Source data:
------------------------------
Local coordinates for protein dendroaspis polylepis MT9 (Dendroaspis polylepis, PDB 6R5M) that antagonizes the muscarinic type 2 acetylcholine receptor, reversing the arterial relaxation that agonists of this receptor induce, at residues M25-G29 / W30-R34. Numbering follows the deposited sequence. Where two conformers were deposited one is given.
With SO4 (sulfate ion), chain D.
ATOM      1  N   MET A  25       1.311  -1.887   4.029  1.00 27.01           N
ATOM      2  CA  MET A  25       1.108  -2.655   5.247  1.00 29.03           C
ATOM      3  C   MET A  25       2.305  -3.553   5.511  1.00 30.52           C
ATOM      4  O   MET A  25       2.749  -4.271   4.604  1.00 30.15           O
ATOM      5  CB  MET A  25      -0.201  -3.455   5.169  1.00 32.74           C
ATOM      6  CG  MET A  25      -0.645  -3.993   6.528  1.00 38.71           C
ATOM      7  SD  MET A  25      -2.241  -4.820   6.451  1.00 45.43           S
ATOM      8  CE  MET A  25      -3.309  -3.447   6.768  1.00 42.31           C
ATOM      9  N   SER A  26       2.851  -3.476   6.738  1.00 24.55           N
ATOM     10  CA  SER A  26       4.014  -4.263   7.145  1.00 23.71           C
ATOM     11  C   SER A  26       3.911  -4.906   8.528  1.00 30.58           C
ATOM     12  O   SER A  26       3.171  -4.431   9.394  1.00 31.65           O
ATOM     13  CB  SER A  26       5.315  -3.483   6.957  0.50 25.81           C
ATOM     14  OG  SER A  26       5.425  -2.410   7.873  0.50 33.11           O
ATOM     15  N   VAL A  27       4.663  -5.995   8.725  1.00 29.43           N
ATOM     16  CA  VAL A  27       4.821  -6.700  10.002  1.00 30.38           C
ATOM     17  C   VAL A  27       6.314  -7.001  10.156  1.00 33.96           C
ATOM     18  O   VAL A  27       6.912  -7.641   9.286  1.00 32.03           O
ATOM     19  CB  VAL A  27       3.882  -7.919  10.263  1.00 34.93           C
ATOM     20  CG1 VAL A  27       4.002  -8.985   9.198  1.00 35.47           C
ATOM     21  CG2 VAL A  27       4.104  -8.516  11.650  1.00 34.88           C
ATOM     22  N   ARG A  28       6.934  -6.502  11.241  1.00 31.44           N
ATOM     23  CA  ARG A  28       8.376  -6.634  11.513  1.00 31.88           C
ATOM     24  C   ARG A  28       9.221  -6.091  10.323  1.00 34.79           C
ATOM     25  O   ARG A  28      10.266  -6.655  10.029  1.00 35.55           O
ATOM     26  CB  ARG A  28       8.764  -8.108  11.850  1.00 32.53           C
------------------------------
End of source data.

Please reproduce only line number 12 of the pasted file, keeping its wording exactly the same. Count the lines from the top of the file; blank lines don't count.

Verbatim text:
ATOM     10  CA  SER A  26       4.014  -4.263   7.145  1.00 23.71           C